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Angel Investing Ascends To A New Level With UK's Envestors

Tom Burroughes

6 September 2011

“Angel investing” has created a buzz in the UK but despite the media success of hit shows such as the BBC’s Dragon’s Den, these investors don’t always come across as very angelic.

So says Envestors, a firm which is not just a matchmaker between money-hunting firms and investors but a business that vets companies and presents detailed, plain-talking facts to investors, it says.

Registered with the Financial Services Authority in 2005, Envestors has raised £28 million (around $45.6 million) for 90 firms. This network, which since last October has been a part of AIM-listed Braveheart, the Scottish investment house, has taken the angel investor model to a new level of professionalism and clarity, its founders say.

Wealth managers will note that Coutts sponsors Envestors. The business angel network presents its favourite corporate investment ideas to Coutts’ clients who fall into the bank’s “entrepreneurs” customer segment. Envestors makes a good partner for Coutts: the investment house gets to reach a large, well-heeled pool of clients and Coutts puts customers in front of a select range of vetted businesses that have been filtered from hundreds of applicants.


One of the unique selling points of Envestors is the experience of its business partners, founder partner Scott Haughton told this publication during an interview at his offices on the edge of the City district in London.

“Our USP in the market is that of the four of us who founded the business in 2004, none of us are from the venture capital world or ex-bank managers. We had been early-stage entrepreneurs ourselves and started companies leading to various stages of success. We have had success in raising equity finance," Haughton said.

Envestors is in growth mode: it is opening operations in India in the next two or three months. It already has a presence in London, Manchester, Jersey and Dubai.

High net worth investors, family offices and other sources of private wealth have been tapping into the angel investing market for some time. There are groups, which vary in terms of the formality of their membership structure, such as Angels Den and Beer & Partners. Each year angel investors account for around £750 million of investment in small and medium UK enterprises (source: British Business Angels Association).

Haughton, who has worked in senior sales and marketing roles for blue-chip names such as GlaxoSmithKline, eventually quit the corporate big time for smaller, entrepreneurial companies. His fellow Envestor partners are Nick Taylor, who has worked with private and public firms in the retail and manufacturing space and was a co-founder of the Sportscard Credit Card Company (listed on AIM and later sold to on-line bookmaker UK Betting). A third partner is Bob Taylor. He has worked in the oil industry, initially in Africa as a field seismologist, and then oil trading and broking roles in London; he has also worked in project finance with an investment bank on projects in South East Asia. The fourth partner is Oliver Woolley, who has worked in private equity to raise money in the food industry and has sold related businesses. He is an executive director of the British Business Angels Association.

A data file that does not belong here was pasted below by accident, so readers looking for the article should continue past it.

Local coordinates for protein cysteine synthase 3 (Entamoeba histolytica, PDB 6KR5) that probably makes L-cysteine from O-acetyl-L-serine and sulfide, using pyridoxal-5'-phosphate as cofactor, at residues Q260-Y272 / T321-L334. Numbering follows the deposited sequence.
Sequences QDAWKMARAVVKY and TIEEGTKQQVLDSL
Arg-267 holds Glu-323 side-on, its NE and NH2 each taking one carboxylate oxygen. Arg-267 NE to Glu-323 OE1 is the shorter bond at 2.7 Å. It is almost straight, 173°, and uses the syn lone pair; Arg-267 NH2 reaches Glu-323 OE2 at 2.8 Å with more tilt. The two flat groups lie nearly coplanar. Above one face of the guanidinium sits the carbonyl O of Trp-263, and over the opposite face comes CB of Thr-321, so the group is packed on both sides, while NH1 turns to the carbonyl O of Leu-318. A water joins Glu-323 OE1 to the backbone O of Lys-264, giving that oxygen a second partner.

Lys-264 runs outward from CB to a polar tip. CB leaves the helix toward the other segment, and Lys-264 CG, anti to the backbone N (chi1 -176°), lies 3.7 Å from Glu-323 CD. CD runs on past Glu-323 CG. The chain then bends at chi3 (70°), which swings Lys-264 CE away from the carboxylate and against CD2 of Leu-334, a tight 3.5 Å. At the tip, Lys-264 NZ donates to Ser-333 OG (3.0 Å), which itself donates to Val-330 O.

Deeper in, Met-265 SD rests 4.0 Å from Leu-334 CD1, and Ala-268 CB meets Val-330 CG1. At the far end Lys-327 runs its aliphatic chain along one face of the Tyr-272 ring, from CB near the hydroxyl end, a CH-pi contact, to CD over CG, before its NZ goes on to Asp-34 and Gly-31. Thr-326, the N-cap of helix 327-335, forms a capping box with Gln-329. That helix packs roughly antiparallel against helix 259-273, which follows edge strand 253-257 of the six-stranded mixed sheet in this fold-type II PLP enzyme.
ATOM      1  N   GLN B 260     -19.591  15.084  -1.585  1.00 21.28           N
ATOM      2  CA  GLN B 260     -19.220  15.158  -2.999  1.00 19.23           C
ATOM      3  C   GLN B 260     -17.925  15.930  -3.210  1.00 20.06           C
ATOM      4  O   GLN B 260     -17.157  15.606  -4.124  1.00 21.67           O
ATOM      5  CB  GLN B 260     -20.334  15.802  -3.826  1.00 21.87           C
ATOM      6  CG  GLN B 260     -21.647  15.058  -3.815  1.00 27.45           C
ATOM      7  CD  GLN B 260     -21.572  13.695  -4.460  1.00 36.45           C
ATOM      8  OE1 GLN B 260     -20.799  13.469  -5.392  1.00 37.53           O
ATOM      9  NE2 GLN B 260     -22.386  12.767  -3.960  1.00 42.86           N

"Our whole unique selling point is that from our experience, we will tell it like it is," said Haughton.

How it works

Envestors typically sees requests for funding from around 100 companies a month, and filters these down to 20, before finally agreeing to work with around four to six firms a month. At that stage, Envestors carries out the necessary due diligence, arrives at valuations and presents a business case in the form of an investment note.

"We package and prepare a company in a regular way. We are helping people to articulate their investment proposition very succinctly," he said. Nearly all of the firms that are helped by Envestors are trading businesses - very few will be businesses yet to be earning revenues.

In a space of more than five years, Envestors has created a network of around 800 investors; they pay a nominal annual subscription of £175. Private investor members fall into a variety of categories: family offices (there are around 20: entrepreneurs who have sold or floated their firms; retired businessfolk; and City executives and traders).

Deals are structured so as to be held in an Enterprise Investment Scheme, a UK tax-advantaged structure. The lowest minimum investment size that a person makes is £20,000; typically, the "sweet spot" deal is situated between £500,000 and £1.5 million, he said. Envestors charges £5,000 to £7,500 to do the work on any deal plus 5 per cent of any money raised, which it can turn into shares if need be.

As an example, Envestors presented facts and figures on six firms to potential investors at a meeting at the IET London, Savoy Place, on 29 June. The companies on the fund-raising trail in the Envestors’ brochure were Running Room (running gym franchise); Stock Investor Challenge (online financial trading competition); E-Receipts (digital receipts depository); Solus Scientific (microbiological tests for the food sector), and PINoptic (information security software).

Given the typical medium term time horizons for such investments – often five years or longer – Haughton was not able to disclose internal rates of return on deals arranged so far, since Envestors has only been around for half a decade. The time will soon approach, however, when its client investments see the light of day.